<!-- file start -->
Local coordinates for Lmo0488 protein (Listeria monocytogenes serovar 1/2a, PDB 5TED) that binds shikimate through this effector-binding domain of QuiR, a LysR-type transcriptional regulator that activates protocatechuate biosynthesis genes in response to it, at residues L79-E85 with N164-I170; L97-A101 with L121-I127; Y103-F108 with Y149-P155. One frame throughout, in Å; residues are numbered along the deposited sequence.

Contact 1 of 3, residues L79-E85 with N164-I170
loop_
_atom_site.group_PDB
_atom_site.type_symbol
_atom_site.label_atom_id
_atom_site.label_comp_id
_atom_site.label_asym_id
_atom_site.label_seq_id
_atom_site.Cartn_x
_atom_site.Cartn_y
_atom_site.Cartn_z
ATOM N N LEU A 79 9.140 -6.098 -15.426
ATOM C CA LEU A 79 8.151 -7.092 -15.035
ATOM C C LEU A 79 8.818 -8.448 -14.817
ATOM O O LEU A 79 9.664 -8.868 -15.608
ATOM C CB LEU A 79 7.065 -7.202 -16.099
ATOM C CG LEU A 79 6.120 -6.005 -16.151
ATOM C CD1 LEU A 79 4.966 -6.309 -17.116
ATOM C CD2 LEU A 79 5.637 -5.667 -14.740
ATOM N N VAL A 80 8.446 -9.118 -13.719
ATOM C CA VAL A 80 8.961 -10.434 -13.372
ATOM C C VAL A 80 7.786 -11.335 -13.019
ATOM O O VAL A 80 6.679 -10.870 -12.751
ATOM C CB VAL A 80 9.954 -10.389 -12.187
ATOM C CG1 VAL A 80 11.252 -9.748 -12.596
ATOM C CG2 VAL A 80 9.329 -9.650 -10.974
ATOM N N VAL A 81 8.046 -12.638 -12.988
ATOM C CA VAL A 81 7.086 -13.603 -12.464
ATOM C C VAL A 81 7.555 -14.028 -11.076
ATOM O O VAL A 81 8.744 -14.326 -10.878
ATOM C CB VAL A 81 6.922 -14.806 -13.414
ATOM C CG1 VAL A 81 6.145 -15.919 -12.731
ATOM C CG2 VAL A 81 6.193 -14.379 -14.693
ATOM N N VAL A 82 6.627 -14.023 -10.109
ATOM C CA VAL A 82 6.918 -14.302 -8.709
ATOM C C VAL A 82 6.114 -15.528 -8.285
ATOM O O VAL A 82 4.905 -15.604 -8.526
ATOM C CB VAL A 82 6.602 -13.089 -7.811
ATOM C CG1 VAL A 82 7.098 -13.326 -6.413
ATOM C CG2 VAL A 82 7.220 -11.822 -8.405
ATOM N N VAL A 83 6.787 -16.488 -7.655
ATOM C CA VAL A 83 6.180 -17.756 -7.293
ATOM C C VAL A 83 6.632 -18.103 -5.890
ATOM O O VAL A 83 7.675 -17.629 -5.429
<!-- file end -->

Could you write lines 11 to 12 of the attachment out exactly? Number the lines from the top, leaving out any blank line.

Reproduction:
_atom_site.Cartn_y
_atom_site.Cartn_z